The ideal music to read a DWJ novel to.

Laurel lalamme at
Thu Sep 6 04:01:00 EDT 2001

"Dorian E. Gray" wrote:
> Philip said...

> > > With "Fire and Hemlock" should go a mixture of Steeleye Span
> (British
> > > folk-rock; IIRC they did version of both "Tam Lin" and "Thomas the
> > > Rhymer") and 80s pop.
> >
> > Gosh, no!  String quartets and cello music, almost exclusively :-)
> Try Dvorak's
> > cello concerto for starters.
> Oh, how could I have forgotten about the celli?!  I am such a fool.
> Of course there should be some of that too.  I agree about the Dvorak,
> and I'll add Brahms' Cello Sonatas (two of my all-time favourite
> pieces of music!).
> >
> > (I have toyed with the idea of writing a cello concerto based on the
> book.  But
> > it probably won't happen...)
> That would be so cool!  Have we any cellists here who could play it?
> I quit learning when I was 16 or 17.

That's about when I quit, too.  Reading about the Dumas quartet
always made me want to take it up again; although I didn't play
enough in string groups, I do remember it could be just that
magical.  I'd love to hear a concerto based on F&H.
(more snips...)
> > :-)  We are never told what sort of music Indigo Rubber play, are
> we?  But it's
> > a great name for a group!  (Should we start one?  There must be
> enough of us who
> > can play/sing...)
> I sing a passable alto, and, while not actually playing anything
> properly, can get a decent noise out of almost every instrument (flute
> excepted).  Hallie and Becca both sing too, I think - I know Becca's a
> soprano, and she plays the piano too.  And you play brass, don't you,
> Philip?  There's a fair-ish start!

Voice and piano here as well.  We might come out with an
interesting ensemble.
(more snips...)
> > Who else writes books and is a musician?
> Mercedes Lackey sings and plays the guitar.  She has quite a nice alto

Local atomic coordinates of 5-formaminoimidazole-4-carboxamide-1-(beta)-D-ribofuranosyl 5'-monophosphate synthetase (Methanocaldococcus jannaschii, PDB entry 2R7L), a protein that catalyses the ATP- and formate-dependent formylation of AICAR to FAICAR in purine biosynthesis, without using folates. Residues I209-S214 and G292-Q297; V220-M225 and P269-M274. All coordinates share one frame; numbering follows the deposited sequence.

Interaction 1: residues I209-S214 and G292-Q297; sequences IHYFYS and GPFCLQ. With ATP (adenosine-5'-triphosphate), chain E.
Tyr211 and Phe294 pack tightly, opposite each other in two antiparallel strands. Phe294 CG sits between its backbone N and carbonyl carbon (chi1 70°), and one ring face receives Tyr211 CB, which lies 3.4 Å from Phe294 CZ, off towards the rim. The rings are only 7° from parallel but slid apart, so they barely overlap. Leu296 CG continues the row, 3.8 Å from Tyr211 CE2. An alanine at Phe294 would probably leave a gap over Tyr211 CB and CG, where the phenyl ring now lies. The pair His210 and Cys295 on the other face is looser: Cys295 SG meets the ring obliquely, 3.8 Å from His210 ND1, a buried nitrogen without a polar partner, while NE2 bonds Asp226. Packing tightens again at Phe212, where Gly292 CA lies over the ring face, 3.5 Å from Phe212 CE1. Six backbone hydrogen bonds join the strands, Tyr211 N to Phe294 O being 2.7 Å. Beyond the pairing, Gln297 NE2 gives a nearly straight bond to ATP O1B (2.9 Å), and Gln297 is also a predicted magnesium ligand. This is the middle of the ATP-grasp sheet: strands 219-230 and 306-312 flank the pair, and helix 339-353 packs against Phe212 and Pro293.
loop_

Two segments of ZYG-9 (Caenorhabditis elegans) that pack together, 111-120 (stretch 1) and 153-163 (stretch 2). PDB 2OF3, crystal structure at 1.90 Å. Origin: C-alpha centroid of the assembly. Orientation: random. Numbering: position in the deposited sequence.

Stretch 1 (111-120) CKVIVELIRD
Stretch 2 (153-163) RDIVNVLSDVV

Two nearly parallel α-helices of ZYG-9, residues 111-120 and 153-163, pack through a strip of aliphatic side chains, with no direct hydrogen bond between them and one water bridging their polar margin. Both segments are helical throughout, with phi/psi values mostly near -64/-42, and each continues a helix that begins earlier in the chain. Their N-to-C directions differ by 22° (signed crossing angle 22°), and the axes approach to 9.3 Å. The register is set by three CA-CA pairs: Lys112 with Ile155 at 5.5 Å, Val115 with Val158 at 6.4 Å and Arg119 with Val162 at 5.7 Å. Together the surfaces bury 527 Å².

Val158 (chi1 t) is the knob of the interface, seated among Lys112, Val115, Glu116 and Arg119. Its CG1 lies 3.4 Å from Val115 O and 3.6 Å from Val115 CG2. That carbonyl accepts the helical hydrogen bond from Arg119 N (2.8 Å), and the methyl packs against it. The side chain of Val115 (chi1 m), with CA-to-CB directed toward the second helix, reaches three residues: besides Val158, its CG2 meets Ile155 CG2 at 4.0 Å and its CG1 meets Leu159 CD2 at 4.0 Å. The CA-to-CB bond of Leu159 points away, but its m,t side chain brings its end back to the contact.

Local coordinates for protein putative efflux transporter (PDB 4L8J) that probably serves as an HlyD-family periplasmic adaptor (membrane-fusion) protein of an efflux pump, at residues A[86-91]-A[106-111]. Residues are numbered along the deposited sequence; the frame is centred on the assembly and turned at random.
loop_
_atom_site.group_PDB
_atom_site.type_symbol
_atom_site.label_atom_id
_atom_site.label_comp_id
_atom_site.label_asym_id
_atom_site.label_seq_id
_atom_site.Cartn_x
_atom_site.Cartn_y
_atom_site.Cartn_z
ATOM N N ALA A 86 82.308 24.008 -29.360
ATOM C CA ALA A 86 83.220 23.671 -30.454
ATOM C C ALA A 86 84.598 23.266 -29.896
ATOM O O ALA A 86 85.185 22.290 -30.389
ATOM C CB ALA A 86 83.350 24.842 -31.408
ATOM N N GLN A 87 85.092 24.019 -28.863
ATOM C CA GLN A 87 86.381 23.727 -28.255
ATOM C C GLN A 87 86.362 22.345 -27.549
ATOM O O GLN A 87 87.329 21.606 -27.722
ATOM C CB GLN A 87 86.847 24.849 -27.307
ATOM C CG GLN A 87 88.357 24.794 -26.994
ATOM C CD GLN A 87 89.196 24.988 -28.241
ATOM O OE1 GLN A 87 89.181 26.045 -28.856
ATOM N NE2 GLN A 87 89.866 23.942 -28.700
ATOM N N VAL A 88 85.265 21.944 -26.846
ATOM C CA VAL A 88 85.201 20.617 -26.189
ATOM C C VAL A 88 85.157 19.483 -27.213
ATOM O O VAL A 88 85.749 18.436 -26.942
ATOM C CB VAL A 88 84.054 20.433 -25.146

> voice.
> I've a notion Emma Bull is a singer, too, and Steven Brust.
> >
> > Also with a musical theme, try "Space Opera" by Jack Vance.  The
> "Spellsinger"
> > series by Alan Dean Foster tries hard, but doesn't quite make it in
> my opinion,
> > but if you try it you may disagree.
> Oh, and I should have mentioned Guy Gavriel Kay's "Fionavar Tapestry";
> one of the Brahms cello sonatas features strongly in the first book,
> "The Summer Tree" (and, in fact, is what inspired me to get hold of a
> recording thereof; I wanted to find out what it sounded like!).  It's
> been a while since I've read it, but I think music features in his
> "Tigana", too, and "A Song for Arbonne" is full of troubadours and the
> like.

I'm very fond of the musical descriptions in "Tigana."

I'm not sure how many of the authors are musicians, but right now
I'm in the process of reading "The Horns of Elfland," a
collection of fantasy stories involving music.  So far, there
have been a few rather dull stories and a couple of real
winners.  My favorites are by Terri Windling (which I rather
expected), Jane Emerson (an interesting story about opera and
divine retribution set in 1800) and Elizabeth E. Wein (a story
about change ringing, in which, incidentally, Dorothy Sayers and
Connie Willis awakened my interest.  Have any listmembers living
in England or thereabouts actually heard this, and does it live
up to description?)  I'd probably recommend the collection for
these stories alone, but readers less interested in musical magic
(or magical music) might disagree.  There is one feature of this
book which I absolutely love, however; there are brief
introductions to each story with artist/title/ordering
information, if not for actual music featured in the story, then
for inspirational or similar content.

Also, concerning the Hugo winner thread, I'd like to second the
Nalo Hopkinson recommendation - "Midnight Robber" left me
absolutely in awe of Hopkinson's skill with characterization and
language.  ObDWJ: Tan-Tan's assumption of the Robber Queen
identity, confused with half-truths, exaggerations, and old folk
tales, reminded me somewhat of the way Polly and Tom in F&H from
time to time find themselves within a tale of their own making -
and then within a much older story.  

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